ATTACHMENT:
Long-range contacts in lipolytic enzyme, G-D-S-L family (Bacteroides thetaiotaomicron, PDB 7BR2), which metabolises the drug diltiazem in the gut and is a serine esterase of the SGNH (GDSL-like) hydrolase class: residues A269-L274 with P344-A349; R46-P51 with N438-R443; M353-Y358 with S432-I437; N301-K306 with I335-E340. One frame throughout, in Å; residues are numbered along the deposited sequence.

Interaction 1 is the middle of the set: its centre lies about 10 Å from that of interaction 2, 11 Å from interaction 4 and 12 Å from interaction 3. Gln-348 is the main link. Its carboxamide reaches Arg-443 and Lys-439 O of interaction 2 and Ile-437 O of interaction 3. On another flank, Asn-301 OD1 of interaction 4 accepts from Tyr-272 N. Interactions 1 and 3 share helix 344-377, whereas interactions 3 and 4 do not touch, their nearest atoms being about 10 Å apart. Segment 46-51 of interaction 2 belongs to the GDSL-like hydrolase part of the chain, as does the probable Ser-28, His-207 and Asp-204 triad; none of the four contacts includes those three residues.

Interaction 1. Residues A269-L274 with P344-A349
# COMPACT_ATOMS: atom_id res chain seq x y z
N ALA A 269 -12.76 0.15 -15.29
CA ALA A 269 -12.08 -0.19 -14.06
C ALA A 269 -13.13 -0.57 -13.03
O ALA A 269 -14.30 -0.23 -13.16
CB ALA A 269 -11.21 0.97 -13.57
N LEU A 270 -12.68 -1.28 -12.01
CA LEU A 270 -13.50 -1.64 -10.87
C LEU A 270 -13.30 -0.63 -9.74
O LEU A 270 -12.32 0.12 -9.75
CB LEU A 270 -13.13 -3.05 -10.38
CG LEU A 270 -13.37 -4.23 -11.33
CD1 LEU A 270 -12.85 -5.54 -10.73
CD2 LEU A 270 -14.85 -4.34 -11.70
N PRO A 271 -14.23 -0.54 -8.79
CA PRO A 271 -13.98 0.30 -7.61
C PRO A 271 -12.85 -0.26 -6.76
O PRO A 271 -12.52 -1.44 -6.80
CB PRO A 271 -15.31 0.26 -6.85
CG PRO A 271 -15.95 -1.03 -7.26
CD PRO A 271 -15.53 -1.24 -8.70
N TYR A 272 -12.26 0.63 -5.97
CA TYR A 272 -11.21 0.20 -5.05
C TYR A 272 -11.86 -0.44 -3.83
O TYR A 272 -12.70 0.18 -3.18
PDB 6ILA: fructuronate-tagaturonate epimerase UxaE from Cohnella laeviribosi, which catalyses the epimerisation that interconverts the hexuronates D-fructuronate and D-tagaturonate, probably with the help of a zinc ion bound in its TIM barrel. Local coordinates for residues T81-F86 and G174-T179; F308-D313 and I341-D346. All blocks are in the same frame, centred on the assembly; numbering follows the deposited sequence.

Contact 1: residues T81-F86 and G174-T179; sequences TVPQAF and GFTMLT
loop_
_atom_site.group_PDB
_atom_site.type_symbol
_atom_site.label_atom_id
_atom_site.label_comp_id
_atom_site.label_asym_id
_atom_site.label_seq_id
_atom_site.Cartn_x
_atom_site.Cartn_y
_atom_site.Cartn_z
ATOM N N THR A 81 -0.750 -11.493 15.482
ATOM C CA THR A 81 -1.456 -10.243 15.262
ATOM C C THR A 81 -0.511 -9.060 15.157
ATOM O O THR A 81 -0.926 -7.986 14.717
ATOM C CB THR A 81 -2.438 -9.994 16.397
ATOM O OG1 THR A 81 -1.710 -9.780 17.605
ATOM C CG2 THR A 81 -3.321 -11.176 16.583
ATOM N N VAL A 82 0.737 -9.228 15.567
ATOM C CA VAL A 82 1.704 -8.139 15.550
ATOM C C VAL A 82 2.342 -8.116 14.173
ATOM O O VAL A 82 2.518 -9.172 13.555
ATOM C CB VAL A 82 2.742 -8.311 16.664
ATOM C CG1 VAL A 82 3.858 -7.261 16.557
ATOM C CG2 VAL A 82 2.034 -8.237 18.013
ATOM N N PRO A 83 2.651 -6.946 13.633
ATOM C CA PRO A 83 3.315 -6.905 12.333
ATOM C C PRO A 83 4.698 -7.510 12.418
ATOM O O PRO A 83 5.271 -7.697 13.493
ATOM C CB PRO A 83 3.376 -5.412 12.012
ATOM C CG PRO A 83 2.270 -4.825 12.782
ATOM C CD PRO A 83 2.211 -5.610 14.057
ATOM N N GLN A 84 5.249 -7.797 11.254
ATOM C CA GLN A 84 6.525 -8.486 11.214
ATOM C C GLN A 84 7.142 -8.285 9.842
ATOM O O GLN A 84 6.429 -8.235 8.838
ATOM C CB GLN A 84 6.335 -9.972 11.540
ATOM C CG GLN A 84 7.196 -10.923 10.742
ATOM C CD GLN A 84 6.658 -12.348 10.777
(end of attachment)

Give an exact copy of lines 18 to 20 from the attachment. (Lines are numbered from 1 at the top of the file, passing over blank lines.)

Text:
N PRO A 271 -14.23 -0.54 -8.79
CA PRO A 271 -13.98 0.30 -7.61
C PRO A 271 -12.85 -0.26 -6.76